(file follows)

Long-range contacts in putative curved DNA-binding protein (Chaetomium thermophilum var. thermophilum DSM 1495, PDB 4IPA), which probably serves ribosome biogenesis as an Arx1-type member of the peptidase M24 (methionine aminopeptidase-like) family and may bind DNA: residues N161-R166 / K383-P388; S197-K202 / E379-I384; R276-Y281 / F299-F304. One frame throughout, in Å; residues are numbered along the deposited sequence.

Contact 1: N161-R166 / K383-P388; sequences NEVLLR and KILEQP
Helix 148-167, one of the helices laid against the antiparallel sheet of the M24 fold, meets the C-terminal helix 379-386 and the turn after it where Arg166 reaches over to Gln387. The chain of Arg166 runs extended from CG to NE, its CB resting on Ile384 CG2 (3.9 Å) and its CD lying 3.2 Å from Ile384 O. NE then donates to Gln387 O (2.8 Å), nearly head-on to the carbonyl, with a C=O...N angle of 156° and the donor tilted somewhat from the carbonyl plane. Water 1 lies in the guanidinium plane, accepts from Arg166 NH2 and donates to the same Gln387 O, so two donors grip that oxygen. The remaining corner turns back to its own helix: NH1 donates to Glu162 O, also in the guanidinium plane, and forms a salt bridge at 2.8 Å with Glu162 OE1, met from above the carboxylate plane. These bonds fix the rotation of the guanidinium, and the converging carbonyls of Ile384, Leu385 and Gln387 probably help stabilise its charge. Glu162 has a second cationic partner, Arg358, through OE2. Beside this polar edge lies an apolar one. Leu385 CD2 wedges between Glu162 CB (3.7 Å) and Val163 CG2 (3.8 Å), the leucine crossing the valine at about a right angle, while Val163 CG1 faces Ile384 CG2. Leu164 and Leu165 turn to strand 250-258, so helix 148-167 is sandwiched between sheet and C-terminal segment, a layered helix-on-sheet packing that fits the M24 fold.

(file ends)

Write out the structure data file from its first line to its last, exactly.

Long-range contacts in putative curved DNA-binding protein (Chaetomium thermophilum var. thermophilum DSM 1495, PDB 4IPA), which probably serves ribosome biogenesis as an Arx1-type member of the peptidase M24 (methionine aminopeptidase-like) family and may bind DNA: residues N161-R166 / K383-P388; S197-K202 / E379-I384; R276-Y281 / F299-F304. One frame throughout, in Å; residues are numbered along the deposited sequence.

Contact 1: N161-R166 / K383-P388; sequences NEVLLR and KILEQP
Helix 148-167, one of the helices laid against the antiparallel sheet of the M24 fold, meets the C-terminal helix 379-386 and the turn after it where Arg166 reaches over to Gln387. The chain of Arg166 runs extended from CG to NE, its CB resting on Ile384 CG2 (3.9 Å) and its CD lying 3.2 Å from Ile384 O. NE then donates to Gln387 O (2.8 Å), nearly head-on to the carbonyl, with a C=O...N angle of 156° and the donor tilted somewhat from the carbonyl plane. Water 1 lies in the guanidinium plane, accepts from Arg166 NH2 and donates to the same Gln387 O, so two donors grip that oxygen. The remaining corner turns back to its own helix: NH1 donates to Glu162 O, also in the guanidinium plane, and forms a salt bridge at 2.8 Å with Glu162 OE1, met from above the carboxylate plane. These bonds fix the rotation of the guanidinium, and the converging carbonyls of Ile384, Leu385 and Gln387 probably help stabilise its charge. Glu162 has a second cationic partner, Arg358, through OE2. Beside this polar edge lies an apolar one. Leu385 CD2 wedges between Glu162 CB (3.7 Å) and Val163 CG2 (3.8 Å), the leucine crossing the valine at about a right angle, while Val163 CG1 faces Ile384 CG2. Leu164 and Leu165 turn to strand 250-258, so helix 148-167 is sandwiched between sheet and C-terminal segment, a layered helix-on-sheet packing that fits the M24 fold.